It is very difficult to engineer rational revelations for urgent and complex problems and issues like climate change, population, justice and prisons, taxes and budgets, etc. Congressmen need to be informed. They need to be objective, realistic, and effective. But we don’t have the luxury of taking many years to ‘educate’ them and their staff. Incremental revelation engineering is just too slow.

We need an efficient, effective, rapid, simple revelation engineering process – not just for one or two people, but for many, perhaps most, of our 535 Congressmen and for their opponents and potential replacements. We also need revelations for Supreme Court justices, world leaders, religious leaders, corporate and financial leaders, and the other powers in our planet-wide society.

Genes are somewhat effective. According to recent research, some of us are more genetically prone to rational and objective thinking, others much less so. But it is difficult and probably illegal to genetically modify (GM) existing Congressmen and candidates (GM Congressmen – interesting). It is certainly illegal to try to induce their heart attacks or cancers – or set up other events or near death experiences which might be revelation enhancing.

It is clear (to me) that a revelation – a significant change in perspective or understanding, especially one which is counter to a hard, firm ideology – requires a ‘rewiring’ of parts of the brain. It requires the removal of ‘bars’ or the opening of doors. Although that can be accomplished temporarily by certain types of electrical and magnetic stimulation, we don’t know how to use such tools to ‘engineer’ politically pragmatic and useful revelations. And even if we did, they would be – or would soon become – illegal.

Nature ‘knows’ how to modify parts and processes of the brain and neurosensory systems. Adults have been through puberty – a chemically induced and chemically maintained state. Our anatomy and physiology changed, our brain changed, our perspectives changed. We transformed into adults. Metamorphosis is well known among insects and other organisms. It tends to be genetically and, of course, biochemically driven. Perhaps some additional chemical encouragement could help us transform into more reasonable and responsible adults.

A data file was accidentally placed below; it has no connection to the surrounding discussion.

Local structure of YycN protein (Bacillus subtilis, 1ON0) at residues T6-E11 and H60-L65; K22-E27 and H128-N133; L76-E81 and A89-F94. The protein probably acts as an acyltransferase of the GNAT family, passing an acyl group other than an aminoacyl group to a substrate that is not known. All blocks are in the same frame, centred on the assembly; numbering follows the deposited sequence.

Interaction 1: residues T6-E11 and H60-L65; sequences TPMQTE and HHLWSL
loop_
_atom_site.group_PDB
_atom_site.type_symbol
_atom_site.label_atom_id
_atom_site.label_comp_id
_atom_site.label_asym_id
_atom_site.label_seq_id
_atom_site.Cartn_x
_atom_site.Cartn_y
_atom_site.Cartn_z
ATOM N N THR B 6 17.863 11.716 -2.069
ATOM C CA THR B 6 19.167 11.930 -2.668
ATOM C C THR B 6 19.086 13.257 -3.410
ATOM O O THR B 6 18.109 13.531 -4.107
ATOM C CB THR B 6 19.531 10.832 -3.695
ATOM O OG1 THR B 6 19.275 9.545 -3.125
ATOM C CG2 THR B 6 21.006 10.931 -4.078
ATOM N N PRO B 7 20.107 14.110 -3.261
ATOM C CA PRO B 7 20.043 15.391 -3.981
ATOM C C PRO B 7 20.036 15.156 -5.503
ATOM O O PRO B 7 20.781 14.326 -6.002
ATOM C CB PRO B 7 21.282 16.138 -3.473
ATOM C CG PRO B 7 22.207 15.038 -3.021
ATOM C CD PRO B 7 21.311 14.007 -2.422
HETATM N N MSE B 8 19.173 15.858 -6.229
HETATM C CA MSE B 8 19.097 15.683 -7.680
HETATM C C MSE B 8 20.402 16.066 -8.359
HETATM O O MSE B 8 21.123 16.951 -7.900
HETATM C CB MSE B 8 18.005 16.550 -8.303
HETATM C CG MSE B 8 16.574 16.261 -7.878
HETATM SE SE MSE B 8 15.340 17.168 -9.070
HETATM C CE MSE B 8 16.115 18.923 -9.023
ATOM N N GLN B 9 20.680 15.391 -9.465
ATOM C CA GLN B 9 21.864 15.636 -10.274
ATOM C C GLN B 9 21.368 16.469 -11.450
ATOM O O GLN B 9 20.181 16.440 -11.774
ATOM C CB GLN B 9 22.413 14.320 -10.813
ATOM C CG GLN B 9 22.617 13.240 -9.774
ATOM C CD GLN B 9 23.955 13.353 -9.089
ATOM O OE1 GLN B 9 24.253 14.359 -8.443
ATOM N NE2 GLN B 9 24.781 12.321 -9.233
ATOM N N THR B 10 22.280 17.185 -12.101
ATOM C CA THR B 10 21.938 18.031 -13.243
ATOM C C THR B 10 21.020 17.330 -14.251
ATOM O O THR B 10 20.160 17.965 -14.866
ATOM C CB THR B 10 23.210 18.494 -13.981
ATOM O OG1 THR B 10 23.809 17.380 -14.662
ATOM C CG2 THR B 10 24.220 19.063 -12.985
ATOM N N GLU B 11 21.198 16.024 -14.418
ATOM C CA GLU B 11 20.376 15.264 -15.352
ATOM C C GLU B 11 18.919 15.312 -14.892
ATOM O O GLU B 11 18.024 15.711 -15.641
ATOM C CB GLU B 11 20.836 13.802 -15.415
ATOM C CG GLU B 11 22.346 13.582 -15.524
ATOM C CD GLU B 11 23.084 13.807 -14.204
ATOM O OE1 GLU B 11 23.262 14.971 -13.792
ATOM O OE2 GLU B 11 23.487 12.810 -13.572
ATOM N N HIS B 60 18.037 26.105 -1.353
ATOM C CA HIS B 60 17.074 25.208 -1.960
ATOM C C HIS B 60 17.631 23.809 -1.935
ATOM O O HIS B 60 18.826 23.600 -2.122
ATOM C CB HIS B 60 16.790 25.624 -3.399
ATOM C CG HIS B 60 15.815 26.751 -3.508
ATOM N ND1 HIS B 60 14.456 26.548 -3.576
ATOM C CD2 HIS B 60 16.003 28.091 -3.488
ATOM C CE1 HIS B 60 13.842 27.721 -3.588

Drugs are the basis of a major industry – and one with great political and plutocratic impact. The purpose of legal drugs is to facilitate, improve, and enhance individual human health and wellbeing. We also use chemicals (including drugs) to facilitate and improve public health (water treatment, fluoridation, disease resistance, etc.). Our society consumes enormous quantities of drugs to ‘improve’ and enhance behavior, social acceptance, attention, education, and performance. Drugs to enhance your sexual potency are legal and very profitable, but drugs to enhance your performance in Olympic events, World Cup soccer, and other regulated sports are banned for such use. Many such drugs modulate or interfere with our neurosensory systems.

We also have substances which are widely used but are not legal, although they may be legal in other nations. There are substances illegal for many, but legal for some, such as special herbs or drugs for specific religious use. Some substances which were once illegal, like alcohol, are now legal, albeit regulated and controlled. Some substances which are illegal nationally are now legal in several states (marijuana in Colorado, Oregon, and Washington). What is legal or illegal can change via city, county, state, or Federal legislation and enforcement – and court decisions.

Some behavior and performance enhancing substances are natural hormones and other chemicals, including estrogen, progesterone, testosterone, oxytocin, cortisol. Although ‘natural’, and administered by clinicians to patients with recognized and measureable deficiencies, it may be illegal to take or administer them beyond ‘normal’ levels, such as testosterone and its precursors for performance athletes. And what is legal or illegal changes with measurement and analytical technologies and methods. Many substances are illegal today because we can now detect and measure them.

In addition, our health, behavior, and performance is affected by chemicals in the environment, resulting from pollution, additives for special purposes (flame-retardants), herbicides, pesticides, fumigants, perfumes, dyes, etc. For all we know, our collective social and political behavior may change as a result of exposure to environmental chemicals and drugs. Indeed, many of the drugs we take, legally and illegally, are excreted via waste streams into water supplies and into the general environment.

Chemically-induced experiences, perhaps resulting in ‘rewiring’, is one approach to revelation engineering. Both Aldous Huxley and H. G. Wells referred to the ‘Door in the Wall’, where the ‘Door’ is opened via particular chemical agents. Passing through the Door results in new awareness, new perception, perhaps new openness. As Huxley said at the end of The Doors of Perception, echoing William Blake:

…the man who comes back through the Door in the Wall will never be quite the same as the man who went out. He will be wiser but less cocksure, happier but less self-satisfied, humbler in acknowledging his ignorance yet better equipped to understand the relationship of words to things, of systematic reasoning to the unfathomable Mystery which it tries, forever vainly, to comprehend.



And that became The Beginning…